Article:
Dear Hollywood, when adapting novels into films, please refrain from being seduced by money or laziness and actually use some creativity and initiative for once – if I wanted to experience the exact same story again and again, I would have picked up the original book and reread it. If there was a shooting star in the sky right now, do you know what I would wish for (obviously besides Bella Hadid’s hand in marriage)? I would wish that just once, ONCE, adaptations would take a risk and surprise audiences with something spectacular, something that wasn’t already written on the page. May it be reinventing characters, taking the plot in excitingly different directions or better yet, giving us shocking final twists not seen before in the book, either way give us something NEW! In my opinion film is all about creating new worlds and taking storytelling to summits unseen before. Yet, director Tate Taylor ignores the magical promise of cinema and opts to literally transcribe Paula Hawkins’s source book in its entirety, adds some pretty little pictures to it and then expect us to fall head-over-heels in love with the film as we did so overwhelmingly with the book – Taylor should have known we aren’t that easily wooed.
With a dizzying swirl of inebriation constantly in her system, Rachel (Emily Blunt) remains forever in a limbo of consciousness and unconsciousness. In between sips of alcohol, Rachel’s life remains suspended in a saddening cycle of empty bottles and pointless journeys leading to nowhere. Rachel’s only escape from her pathetic existence is living vicariously through the snapshotted lives of a young gorgeous couple she always sees from a distance on her train rides. Without ever meeting them, Rachel spends her time projecting onto them the perfect life she always wanted, the life she should’ve been living with her ex-husband Tom, who still lives in their old house a mere two doors away from the couple, with his new wife and child. The story then fragments into three different perspectives; Rachel’s, Tom’s new wife Anna’s and Megan’s, the wife in that young gorgeous couple. Even in white picket fenced suburbia, tragedy is no stranger and the small world of Beckett Road is soon shocked to its very core when Megan goes missing, leaving someone with the unsettling truth behind her disappearance and whether she is still alive or dead.
As you can guess, Girl on the Train follows on the coattails of the explosion of reinterest in female driven crime thrillers detonated by Gillian Flynn’s Gone Girl and David Fincher’s equally brilliant adaptation of the best seller. However, whilst Gone Girl in book and film constructed a layered and enticing female lead in Amy Dunne, who drove both mediums with her intelligence, deviance and haunting evil; Girl on the Train’s Rachel on the other hand, remains passive, forgettable and eventually lucky to stumble her way towards the films eventual revelation – It would have made for a more rewarding watch and better served the narrative if Rachel had a little more grit and purpose about her.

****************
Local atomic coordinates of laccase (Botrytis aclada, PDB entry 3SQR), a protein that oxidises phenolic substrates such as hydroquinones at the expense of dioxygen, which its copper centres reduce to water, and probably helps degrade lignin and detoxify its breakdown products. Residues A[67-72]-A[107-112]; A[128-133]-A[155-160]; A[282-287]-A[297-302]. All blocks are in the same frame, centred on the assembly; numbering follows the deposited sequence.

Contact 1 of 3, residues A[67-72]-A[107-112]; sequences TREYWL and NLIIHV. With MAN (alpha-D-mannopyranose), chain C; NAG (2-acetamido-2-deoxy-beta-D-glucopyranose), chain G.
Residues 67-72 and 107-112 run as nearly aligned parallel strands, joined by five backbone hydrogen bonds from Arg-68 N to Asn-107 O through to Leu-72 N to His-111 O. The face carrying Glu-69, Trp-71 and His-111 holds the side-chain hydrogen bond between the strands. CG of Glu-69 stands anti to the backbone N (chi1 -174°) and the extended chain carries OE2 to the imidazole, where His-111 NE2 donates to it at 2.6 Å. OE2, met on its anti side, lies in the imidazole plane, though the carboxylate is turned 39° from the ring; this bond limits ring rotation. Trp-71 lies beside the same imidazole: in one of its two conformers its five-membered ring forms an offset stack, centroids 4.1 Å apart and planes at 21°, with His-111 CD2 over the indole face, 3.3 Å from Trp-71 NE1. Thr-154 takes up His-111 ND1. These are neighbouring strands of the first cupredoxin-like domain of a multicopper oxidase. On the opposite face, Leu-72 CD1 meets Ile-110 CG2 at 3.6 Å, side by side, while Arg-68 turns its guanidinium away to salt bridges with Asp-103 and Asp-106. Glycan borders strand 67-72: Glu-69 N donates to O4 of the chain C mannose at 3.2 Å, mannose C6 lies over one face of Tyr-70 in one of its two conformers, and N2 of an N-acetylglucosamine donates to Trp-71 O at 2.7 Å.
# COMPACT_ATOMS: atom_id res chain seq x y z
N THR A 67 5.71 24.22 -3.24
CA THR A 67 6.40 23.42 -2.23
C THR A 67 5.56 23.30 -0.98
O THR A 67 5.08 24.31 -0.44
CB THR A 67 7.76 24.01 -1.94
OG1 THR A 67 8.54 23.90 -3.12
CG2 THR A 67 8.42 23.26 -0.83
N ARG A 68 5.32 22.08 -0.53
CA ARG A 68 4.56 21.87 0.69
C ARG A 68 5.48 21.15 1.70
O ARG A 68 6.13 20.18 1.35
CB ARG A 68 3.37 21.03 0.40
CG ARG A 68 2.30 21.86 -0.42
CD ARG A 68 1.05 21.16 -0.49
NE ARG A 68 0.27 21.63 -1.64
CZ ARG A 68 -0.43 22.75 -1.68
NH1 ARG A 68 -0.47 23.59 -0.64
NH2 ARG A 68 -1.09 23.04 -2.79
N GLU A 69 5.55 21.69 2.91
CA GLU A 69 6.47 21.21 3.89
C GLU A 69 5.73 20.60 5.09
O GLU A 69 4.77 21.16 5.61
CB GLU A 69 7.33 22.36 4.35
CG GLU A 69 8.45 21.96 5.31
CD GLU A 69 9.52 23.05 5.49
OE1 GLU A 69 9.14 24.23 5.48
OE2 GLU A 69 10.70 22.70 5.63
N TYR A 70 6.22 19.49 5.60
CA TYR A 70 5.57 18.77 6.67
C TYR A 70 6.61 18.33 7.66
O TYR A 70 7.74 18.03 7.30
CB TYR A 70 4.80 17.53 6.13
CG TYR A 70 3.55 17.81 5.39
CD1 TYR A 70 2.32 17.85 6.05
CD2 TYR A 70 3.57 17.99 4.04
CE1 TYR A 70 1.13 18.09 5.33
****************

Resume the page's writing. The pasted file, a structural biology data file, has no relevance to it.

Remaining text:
“I read once that when a train hits, it can rip the clothes right off of you.” – Megan Hipwell.
Just like in the book, Tate Taylor missed a treat by not focusing on the character of Megan enough, who by far represented the most compelling character and backstory in the entire book. Conveniently, the portrayal of Megan herself by Haley Bennett was also unparalleled by anyone else – at the start of the film Bennett imbues her portrayal with a sultry assuredness, giving us the impression that Megan is a woman whose attractiveness can drive men crazy and then beyond crazy… Subsequently, as the story progresses, like Megan’s silk underwear to her secret lover’s floor, Bennet also allows her character’s emotional layers to fall, revealing a girl naked and vulnerable – desiring not sex, but love.
The only meaningful change between book and film was in Location, from London to upstate New York, which frustrated me initially, but when you think about it – what would you rather see outside of your train window; high-rise flats and the back of a Tesco or empty fields coated in golden Autumn leaves, leading to beautiful suburbia? Girl on the Train is long and dull, but at least the view is nice.